he lights are regulated correctly, there is a perfect distance between my bass and the amp, between my mouth and the mike. I glance toward my friend holding his vibrant red electric guitar. He starts the intro, and I join in on the bass notes, beginning the words hesitantly.
He deals the cards as a meditation . . .
It is March 23. Right in the middle of the cannon fire of exams and orals, our music school has organized this concert in Flers, a town that I have come to know as well as the lyric sheet on the music stand. The concert showcases the musiques actuelles groups — that is, the small groups of students at the music school playing contemporary music.
The six-piece group, of which I am a member, has worked hard for this performance, with our de facto band leader, who teaches electric guitar, being forced to listen to us practice day in and day out. Since September, we have rehearsed every Thursday evening in a soundproof room. The circumstances here are extraordinary: For many of us, it is the first concert we have done in two years. For some younger musicians, it is their first time taking to the stage as a musicien actuel, in a context radically different from small-scale recitals where parents have to do more cringing than applauding.
The term “contemporary music” is elastic. The repertoire encompasses songs once sung by slaves in plantations (the concert opens with an a cappella rendition of a work song by all musicians and teachers together), the Beatles, Led Zeppelin frontman Robert Plant, American rock band the Strokes, and even Maria Callas — our group delivers a rock rendition of a piece from Georges Bizet’s French opera “Carmen,” with which the late soprano was associated. My aforementioned bandmate and I have been allowed to prepare three songs on our end, including this one, which he chose: “Shape of my Heart” by English singer-songwriter Sting.
I was already acquainted with this ballad but have grown to know it better. Its third- and first-person narrative reminds me of a novel opening that I wish I could have written, philosophically likening a card sharp’s impenetrable game (“He deals the cards to find the answer / The sacred geometry of chance”) to the elements that can obstruct the understanding of love in a relationship (“I’m not a man of too many faces / The mask I wear is one”). Considering the terrifying news we have received of such devastations as the Ukraine war and the near-fatal shooting of five people (with almost two dozen injured) on a Brooklyn subway, Sting’s lyrics today somehow reach a poignant universality.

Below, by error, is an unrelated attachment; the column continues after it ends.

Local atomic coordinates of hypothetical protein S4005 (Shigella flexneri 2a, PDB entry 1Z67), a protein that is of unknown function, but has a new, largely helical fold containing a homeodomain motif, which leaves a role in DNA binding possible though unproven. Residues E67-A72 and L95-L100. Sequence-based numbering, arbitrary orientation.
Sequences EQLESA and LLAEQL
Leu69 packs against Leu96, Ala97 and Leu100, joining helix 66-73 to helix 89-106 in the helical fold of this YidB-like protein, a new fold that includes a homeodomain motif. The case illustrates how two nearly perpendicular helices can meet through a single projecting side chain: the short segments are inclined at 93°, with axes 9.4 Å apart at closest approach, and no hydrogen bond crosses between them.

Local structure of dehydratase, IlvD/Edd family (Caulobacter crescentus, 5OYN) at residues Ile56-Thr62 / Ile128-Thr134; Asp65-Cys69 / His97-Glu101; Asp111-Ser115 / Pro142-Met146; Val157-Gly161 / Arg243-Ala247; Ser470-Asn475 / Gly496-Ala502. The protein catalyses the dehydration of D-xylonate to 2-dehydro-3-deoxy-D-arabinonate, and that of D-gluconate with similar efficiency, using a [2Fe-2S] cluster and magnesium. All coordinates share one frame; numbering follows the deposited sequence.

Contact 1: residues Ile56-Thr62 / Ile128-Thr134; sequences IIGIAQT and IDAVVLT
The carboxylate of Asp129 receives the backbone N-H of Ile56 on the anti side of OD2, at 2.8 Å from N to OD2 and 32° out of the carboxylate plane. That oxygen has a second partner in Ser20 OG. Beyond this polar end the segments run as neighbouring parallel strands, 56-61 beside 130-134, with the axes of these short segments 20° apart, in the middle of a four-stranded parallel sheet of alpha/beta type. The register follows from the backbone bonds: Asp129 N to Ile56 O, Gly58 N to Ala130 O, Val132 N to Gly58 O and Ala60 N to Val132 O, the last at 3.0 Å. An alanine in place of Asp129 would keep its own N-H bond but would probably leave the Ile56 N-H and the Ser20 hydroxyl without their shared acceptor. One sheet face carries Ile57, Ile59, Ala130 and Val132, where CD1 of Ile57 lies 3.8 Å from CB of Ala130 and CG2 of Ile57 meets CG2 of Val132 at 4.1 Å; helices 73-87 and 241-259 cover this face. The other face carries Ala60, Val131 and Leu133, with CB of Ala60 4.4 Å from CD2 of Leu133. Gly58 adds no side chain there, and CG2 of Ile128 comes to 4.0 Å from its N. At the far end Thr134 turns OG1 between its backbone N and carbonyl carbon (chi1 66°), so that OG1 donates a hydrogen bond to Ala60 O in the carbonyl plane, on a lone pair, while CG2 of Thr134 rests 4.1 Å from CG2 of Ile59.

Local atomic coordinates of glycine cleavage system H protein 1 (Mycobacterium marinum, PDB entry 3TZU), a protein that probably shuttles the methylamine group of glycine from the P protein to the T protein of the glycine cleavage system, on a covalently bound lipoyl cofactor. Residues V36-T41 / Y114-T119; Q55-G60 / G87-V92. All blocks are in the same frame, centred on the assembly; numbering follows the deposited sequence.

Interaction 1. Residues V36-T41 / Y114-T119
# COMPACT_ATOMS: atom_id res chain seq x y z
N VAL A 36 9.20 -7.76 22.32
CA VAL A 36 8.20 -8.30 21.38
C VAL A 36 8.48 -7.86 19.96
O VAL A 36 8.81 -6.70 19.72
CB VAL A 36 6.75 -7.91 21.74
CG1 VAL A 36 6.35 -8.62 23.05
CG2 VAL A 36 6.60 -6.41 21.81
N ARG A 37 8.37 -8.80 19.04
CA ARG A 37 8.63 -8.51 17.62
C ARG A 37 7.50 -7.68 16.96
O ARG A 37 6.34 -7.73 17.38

The practice work that I did over Zoom with a family friend who is a vocalist has taught me how to add subtext and personal elements to help inhabit the moment that is being shared with the audience in the dimmed concert hall. “It’s your presence you’re giving,” she told me. I want to hold tight to the notion like a mantra for future performances — although the future has little meaning in the moment — but certainly try to keep it for the final piece of the evening, a rendition of the song “Do I Wanna Know?” by British band Arctic Monkeys in which I hoped to use a more theatrical approach.
The applause that comes at the end is considerable, and as we take our bows and leave the stage, my previous thoughts return: the anger at former friends, the pressure of schoolwork, despair at the plight of refugees. Yet all these things are seen now in a different shade. Things do not seem quite so bleak. And I think also of one of my inspirations, Kurt Cobain, the Nirvana frontman, who on the eve of his unplugged concert in New York was so petrified under the influence of drug withdrawal that he felt he could not perform. And yet he did perform.
After most people have left, my girlfriend and I wait patiently for her mother to pick her up, against the wall of the theatre. It is a dignified structure likely dating from the 19th century, when Flers prospered during the Industrial Revolution. At the center of the square where it is located stands a memorial to the local soldiers lost to two world wars and the Algerian War.
We have an oral to present in our history class tomorrow. “Don’t be surprised,” I say, “if I’m a bit tired tomorrow.”
She smiles and says she understands. We agree that the evening has been a good one — both fun and, somehow, important.